[credit provider=”Keith Powers” url=”http://www.flickr.com/photos/[email protected]/701215001/sizes/z/in/photostream/”]
Last spring, when Larry Page retook the reins at Google, sources tell us that one of his first acts was to send a companywide email explaining how to run meetings more efficiently — like a hungry startup instead of a 30,000 person company.Today, Google finally revealed a little more about what he said.
In the latest edition of Think Quarterly, Google’s new online newsletter, operations VP Kristen Gil explains the basics:
- Every meeting must have one clear decision maker. If there’s no decision maker — or no decision to be made — the meeting shouldn’t happen.
- No more than 10 people should attend.
- Every person should give input, otherwise they shouldn’t be there.
- No decision should ever wait for a meeting. If a meeting absolutely has to happen before a decision should be made, then the meeting should be scheduled immediately.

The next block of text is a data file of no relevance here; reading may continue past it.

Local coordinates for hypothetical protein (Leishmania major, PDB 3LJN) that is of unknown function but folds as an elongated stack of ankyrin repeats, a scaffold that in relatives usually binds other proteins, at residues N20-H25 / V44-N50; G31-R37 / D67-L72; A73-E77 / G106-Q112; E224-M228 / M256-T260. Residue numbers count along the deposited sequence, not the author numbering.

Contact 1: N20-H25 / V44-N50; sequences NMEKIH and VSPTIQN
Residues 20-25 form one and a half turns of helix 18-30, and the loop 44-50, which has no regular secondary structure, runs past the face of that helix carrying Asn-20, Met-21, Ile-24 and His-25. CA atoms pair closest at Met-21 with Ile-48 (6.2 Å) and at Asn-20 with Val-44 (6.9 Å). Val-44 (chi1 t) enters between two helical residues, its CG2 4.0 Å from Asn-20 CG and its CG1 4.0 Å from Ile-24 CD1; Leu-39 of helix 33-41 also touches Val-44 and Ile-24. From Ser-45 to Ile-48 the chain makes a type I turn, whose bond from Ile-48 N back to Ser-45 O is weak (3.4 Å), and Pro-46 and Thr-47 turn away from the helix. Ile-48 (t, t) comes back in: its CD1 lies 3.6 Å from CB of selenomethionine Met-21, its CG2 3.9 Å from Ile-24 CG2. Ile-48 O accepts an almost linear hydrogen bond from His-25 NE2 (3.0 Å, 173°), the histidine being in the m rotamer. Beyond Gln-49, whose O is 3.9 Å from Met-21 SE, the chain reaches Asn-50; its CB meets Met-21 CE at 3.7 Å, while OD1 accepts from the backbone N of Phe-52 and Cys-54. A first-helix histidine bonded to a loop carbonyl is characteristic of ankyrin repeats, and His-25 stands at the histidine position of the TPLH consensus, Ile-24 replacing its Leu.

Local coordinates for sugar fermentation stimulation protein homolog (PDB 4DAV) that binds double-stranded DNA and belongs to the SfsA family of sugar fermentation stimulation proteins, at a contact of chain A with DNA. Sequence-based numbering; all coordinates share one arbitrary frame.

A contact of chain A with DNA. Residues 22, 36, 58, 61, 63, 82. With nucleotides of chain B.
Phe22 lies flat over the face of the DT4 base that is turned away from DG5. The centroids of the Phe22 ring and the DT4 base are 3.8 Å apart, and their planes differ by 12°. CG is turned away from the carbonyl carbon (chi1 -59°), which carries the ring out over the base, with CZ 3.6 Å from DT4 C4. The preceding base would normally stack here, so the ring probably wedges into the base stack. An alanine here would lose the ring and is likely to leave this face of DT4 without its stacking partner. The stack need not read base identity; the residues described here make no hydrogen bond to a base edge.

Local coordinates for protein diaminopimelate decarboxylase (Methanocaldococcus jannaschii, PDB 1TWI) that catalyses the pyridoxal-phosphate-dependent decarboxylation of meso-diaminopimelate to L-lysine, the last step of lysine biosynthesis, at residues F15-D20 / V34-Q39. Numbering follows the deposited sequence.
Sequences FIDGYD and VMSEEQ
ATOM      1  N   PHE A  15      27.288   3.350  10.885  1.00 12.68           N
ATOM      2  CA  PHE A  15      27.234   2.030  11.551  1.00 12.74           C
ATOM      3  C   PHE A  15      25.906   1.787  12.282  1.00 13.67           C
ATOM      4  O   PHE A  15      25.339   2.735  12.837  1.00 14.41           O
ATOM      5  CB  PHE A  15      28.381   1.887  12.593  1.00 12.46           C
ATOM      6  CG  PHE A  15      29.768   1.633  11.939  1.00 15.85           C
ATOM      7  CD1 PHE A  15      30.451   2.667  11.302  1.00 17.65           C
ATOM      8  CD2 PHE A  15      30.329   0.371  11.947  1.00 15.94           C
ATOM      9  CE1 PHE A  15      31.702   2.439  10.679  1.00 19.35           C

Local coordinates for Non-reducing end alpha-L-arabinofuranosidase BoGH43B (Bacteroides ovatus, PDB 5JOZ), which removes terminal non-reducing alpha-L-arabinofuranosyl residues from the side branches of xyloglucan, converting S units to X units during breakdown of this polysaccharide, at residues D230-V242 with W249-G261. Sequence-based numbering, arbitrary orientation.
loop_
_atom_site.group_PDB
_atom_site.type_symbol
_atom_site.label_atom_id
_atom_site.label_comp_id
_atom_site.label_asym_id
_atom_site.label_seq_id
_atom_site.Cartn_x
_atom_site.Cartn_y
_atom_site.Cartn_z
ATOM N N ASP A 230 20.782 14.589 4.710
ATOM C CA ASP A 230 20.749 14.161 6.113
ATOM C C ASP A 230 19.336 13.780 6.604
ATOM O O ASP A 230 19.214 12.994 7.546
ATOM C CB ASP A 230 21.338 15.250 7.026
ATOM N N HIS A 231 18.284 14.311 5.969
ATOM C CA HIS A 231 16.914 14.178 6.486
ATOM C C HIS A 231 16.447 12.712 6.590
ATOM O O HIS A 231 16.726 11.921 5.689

These rules sound like common sense, but they often disappear as companies get large and people call meetings more for political or ego-boosting reasons than to actually get anything done.
Gil also explains that Page’s big reorganization, in which the company was divided into seven product groups with clear leaders, was done to make sure that the buck stopped with a single person. She credits this organizational scheme with letting Google+ release more than 100 new features in its first 90 days — more like a startup.